Pay-for-performance is all about cost control

If you read my articles, then you likely know about the scam known as pay-for-performance (P4P).  This program not only fails to deliver on its stated mission to improve medical quality, but it actually diminishes it.

In short, P4P pays physicians (or hospitals) more if certain benchmarks are met.  More accurately, those who do not achieve these benchmarks are penalized financially. I do not object to this concept.  Folks who perform at a higher level should be rewarded accordingly. My objection is that the benchmarks that have been selected are arbitrary and too far removed from true medical quality measurements. Benchmarks have been chosen that are easy to measure even if these measurements don’t count for much.  In other words, what really counts in medicine, isn’t easy to count or measure.

Consider the following physician vignettes:

  • A surgeon advises against proceeding with surgery as he feels that in 48 hours recovery may begin.
  • A pediatrician makes a series of phone calls to arrange for a social worker to become involved in a challenging home situation.
  • A family physician tells a patient that a CT scan is not necessary for his condition.
  • An internist recognizes that a patient’s new symptom is a side effect of a recent medication, which he stops.
  • An emergency room physician sees a patient with a cough and notices a suspicious mole on the patient’s back.  He sends the patient to a dermatologist.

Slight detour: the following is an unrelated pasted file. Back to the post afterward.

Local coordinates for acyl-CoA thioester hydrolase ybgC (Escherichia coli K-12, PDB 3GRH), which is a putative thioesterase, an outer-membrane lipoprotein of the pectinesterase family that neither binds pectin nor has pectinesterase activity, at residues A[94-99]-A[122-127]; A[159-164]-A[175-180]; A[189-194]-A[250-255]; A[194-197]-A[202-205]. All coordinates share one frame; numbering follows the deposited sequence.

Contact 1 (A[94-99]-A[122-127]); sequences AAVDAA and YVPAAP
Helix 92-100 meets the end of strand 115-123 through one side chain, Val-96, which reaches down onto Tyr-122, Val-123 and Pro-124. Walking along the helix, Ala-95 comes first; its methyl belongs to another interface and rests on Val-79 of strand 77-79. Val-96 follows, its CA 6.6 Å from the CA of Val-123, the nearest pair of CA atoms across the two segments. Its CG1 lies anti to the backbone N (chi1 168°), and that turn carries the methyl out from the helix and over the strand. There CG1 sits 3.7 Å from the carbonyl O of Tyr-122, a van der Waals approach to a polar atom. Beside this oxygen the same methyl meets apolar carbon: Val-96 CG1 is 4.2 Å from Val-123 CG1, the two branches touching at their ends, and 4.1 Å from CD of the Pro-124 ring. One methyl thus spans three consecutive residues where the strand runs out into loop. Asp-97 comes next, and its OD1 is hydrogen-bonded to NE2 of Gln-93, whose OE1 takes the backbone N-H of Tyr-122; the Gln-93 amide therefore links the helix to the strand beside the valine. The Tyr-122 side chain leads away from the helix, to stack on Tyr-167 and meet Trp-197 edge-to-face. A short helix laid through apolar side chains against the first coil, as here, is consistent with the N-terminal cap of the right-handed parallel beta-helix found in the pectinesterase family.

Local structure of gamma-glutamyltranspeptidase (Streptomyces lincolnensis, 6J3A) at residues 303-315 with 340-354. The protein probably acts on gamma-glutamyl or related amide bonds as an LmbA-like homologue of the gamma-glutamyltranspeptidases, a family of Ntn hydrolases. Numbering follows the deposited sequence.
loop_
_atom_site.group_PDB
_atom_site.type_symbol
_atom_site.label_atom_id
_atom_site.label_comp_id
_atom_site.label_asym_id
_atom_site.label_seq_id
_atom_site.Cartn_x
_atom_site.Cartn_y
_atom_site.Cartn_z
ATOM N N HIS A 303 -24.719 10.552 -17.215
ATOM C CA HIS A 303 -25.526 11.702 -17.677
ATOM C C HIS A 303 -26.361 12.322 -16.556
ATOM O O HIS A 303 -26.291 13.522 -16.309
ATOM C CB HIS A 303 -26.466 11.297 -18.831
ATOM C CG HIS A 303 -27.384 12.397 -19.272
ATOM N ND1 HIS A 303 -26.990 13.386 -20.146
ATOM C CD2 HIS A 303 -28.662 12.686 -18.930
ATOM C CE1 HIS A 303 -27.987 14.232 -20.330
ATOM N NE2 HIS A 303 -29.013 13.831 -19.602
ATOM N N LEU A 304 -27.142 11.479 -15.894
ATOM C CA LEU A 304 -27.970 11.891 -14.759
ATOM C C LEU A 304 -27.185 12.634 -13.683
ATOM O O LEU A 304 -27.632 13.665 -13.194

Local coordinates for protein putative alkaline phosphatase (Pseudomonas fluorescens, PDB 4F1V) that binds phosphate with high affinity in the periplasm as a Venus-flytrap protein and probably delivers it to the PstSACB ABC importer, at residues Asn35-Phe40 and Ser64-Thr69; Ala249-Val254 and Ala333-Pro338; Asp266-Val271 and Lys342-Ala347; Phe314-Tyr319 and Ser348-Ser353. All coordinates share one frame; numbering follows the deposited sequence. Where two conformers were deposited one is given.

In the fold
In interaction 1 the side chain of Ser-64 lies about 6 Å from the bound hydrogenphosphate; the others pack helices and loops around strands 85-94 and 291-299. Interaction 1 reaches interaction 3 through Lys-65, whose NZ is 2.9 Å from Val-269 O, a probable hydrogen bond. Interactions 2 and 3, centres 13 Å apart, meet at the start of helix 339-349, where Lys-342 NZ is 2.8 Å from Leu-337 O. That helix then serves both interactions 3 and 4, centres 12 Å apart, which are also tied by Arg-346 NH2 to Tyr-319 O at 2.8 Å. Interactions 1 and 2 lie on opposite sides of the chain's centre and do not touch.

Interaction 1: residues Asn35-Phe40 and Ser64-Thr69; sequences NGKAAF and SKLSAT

• A gastroenterologist carefully palpates a patient’s abdomen and discovers that the spleen is enlarged.  This begins a path that leads to an unexpected diagnosis.
  • An internist takes a thorough medical history letting a patient tell his story without rushing him or cutting off his responses.
  • An oncologist doesn’t advise futile cancer treatment, even though it could be presented to the patient and family in a manner that they would accept it.
  • A hospitalist communicates all relevant medical information, including unfinished or pending issues, to the internist who will be assuming care of the patient after hospital discharge.
  • A psychiatrist saves a patient’s life who had contemplated ending it.

These examples illustrate what I think is very high quality medical care.   But, since there is no way to reliably measure them, they don’t count in the P4P schema.  So instead, the government and insurance companies will measure lots of dumb stuff and then dock us when we don’t measure up.

This has nothing to do about real medical quality, but it has everything do about cost control.  If the P4P enterprise were paid on its performance, they would be out of business.   Shouldn’t they have to be subjected to the same rules that they impose on the medical profession?

Michael Kirsch is a gastroenterologist who blogs at MD Whistleblower

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